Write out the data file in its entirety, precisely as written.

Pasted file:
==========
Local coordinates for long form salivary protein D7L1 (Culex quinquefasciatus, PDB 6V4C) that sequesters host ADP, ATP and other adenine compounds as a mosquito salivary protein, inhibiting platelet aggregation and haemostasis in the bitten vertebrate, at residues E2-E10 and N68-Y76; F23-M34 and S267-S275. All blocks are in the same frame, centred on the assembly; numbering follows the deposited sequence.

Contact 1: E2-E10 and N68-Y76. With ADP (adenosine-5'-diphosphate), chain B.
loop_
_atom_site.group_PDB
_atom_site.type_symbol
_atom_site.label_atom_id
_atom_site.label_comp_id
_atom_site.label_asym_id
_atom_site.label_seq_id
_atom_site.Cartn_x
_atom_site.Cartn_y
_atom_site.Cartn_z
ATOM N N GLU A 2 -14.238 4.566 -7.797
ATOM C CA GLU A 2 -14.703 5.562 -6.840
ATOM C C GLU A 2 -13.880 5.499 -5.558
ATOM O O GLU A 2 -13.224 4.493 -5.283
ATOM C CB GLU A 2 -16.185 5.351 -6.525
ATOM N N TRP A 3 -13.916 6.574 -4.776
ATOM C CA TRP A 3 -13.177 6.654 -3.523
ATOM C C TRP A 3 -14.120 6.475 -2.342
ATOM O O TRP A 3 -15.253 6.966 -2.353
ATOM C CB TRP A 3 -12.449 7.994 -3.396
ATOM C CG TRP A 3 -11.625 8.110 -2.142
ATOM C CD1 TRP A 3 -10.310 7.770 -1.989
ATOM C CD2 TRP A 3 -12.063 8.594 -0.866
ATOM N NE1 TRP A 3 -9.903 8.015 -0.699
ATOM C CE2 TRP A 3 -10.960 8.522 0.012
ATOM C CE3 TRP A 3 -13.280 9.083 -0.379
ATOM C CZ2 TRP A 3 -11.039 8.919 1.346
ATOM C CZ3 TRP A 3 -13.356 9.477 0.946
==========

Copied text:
Local coordinates for long form salivary protein D7L1 (Culex quinquefasciatus, PDB 6V4C) that sequesters host ADP, ATP and other adenine compounds as a mosquito salivary protein, inhibiting platelet aggregation and haemostasis in the bitten vertebrate, at residues E2-E10 and N68-Y76; F23-M34 and S267-S275. All blocks are in the same frame, centred on the assembly; numbering follows the deposited sequence.

Contact 1: E2-E10 and N68-Y76. With ADP (adenosine-5'-diphosphate), chain B.
loop_
_atom_site.group_PDB
_atom_site.type_symbol
_atom_site.label_atom_id
_atom_site.label_comp_id
_atom_site.label_asym_id
_atom_site.label_seq_id
_atom_site.Cartn_x
_atom_site.Cartn_y
_atom_site.Cartn_z
ATOM N N GLU A 2 -14.238 4.566 -7.797
ATOM C CA GLU A 2 -14.703 5.562 -6.840
ATOM C C GLU A 2 -13.880 5.499 -5.558
ATOM O O GLU A 2 -13.224 4.493 -5.283
ATOM C CB GLU A 2 -16.185 5.351 -6.525
ATOM N N TRP A 3 -13.916 6.574 -4.776
ATOM C CA TRP A 3 -13.177 6.654 -3.523
ATOM C C TRP A 3 -14.120 6.475 -2.342
ATOM O O TRP A 3 -15.253 6.966 -2.353
ATOM C CB TRP A 3 -12.449 7.994 -3.396
ATOM C CG TRP A 3 -11.625 8.110 -2.142
ATOM C CD1 TRP A 3 -10.310 7.770 -1.989
ATOM C CD2 TRP A 3 -12.063 8.594 -0.866
ATOM N NE1 TRP A 3 -9.903 8.015 -0.699
ATOM C CE2 TRP A 3 -10.960 8.522 0.012
ATOM C CE3 TRP A 3 -13.280 9.083 -0.379
ATOM C CZ2 TRP A 3 -11.039 8.919 1.346
ATOM C CZ3 TRP A 3 -13.356 9.477 0.946